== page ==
Cytogenetics technologists study the relationship of abnormalities in human chromosomes to birth defects, physical and mental abnormalities, infertility and spontaneous abortions, and diseases like cancer. They prepare slides of cell samples for examination, and must be able to recognize abnormalities in the color, size, shape, make-up, and patterns of the cells.
Cytogenetics technologists have a wide choice of practice settings. Hospitals, for-profit laboratories, clinics, public health facilities, and industry currently have positions open for qualified Cytogenetics technologists.
Employment of medical laboratory technologists and technicians is projected to grow 22 percent from 2012 to 2022, much faster than the average for all occupations. An increase in the aging population will lead to a greater need to diagnose medical conditions, such as cancer or type 2 diabetes, through laboratory procedures.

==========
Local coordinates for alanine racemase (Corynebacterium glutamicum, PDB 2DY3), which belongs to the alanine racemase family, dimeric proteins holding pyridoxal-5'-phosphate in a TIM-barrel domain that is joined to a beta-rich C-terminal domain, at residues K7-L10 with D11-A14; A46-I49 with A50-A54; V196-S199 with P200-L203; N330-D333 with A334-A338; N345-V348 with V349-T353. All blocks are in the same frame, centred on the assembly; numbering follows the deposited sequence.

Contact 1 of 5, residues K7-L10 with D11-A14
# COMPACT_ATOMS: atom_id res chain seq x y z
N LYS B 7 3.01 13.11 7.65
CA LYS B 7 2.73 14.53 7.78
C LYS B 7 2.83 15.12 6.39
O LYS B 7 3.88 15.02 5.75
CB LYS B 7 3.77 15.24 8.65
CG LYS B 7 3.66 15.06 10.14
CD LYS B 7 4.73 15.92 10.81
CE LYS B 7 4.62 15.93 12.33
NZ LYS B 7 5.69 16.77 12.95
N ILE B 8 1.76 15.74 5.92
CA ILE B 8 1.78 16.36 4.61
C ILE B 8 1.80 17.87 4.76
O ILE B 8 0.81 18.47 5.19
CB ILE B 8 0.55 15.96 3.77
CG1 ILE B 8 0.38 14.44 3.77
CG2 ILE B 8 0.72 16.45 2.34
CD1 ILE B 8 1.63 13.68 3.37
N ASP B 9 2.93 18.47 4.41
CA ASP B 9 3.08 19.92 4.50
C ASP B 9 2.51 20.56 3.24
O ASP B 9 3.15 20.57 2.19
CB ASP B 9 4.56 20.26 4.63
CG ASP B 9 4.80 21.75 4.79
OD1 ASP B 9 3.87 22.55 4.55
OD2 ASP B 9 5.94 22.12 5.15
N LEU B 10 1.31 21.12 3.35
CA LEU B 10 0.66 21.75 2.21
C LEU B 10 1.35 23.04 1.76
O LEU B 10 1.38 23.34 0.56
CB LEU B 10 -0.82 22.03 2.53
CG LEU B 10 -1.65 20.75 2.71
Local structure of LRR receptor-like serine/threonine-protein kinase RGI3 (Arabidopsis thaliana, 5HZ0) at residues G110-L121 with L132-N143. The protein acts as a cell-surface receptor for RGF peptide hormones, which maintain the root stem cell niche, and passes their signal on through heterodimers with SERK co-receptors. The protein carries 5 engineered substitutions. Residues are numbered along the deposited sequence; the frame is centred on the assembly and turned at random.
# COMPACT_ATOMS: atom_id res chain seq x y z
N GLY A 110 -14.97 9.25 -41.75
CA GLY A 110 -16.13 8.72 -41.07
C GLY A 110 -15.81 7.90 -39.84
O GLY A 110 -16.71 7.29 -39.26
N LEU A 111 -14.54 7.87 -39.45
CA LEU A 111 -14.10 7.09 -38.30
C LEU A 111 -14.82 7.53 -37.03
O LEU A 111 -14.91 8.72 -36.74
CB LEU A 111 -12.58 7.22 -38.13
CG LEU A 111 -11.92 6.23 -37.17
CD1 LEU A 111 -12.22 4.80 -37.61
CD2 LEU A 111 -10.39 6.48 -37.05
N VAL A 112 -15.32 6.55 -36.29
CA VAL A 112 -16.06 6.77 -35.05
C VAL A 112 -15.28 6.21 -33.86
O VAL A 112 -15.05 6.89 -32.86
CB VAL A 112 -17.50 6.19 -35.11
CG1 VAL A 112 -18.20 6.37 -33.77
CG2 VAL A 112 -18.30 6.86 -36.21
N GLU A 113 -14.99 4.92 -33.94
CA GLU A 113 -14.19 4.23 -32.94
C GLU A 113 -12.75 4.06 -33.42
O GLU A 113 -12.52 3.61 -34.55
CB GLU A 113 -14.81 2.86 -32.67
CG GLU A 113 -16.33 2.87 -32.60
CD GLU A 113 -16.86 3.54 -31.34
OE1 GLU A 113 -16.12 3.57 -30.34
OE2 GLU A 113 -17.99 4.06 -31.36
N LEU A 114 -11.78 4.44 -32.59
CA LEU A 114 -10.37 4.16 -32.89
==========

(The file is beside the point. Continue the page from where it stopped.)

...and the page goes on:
Cytogenetics technologists must complete four years of formal education leading to a Bachelor of Science, followed by a clinical cytotechnology program, which normally lasts from one to two years.
Licensure is not required in the state of Connecticut. Prerequisite: The Board of Registry of the American Society of Clinical Pathologists gives a national certification exam. Students take this exam after meeting their academic and laboratory education requirements. Those who pass the exam for cytotechnology may use the initials CT (ASCP) after their name to show they are proficient in their field.
American Society for Cytotechnology
1500 Sunday Drive, Suite 102
Raleigh, NC 27607
American Society of Cytopathology
100 West 10th Street, Suite 605
Wilmington, DE 19801
Association of Genetic Technologists
PO Box 19193
Lenexa, KS 66285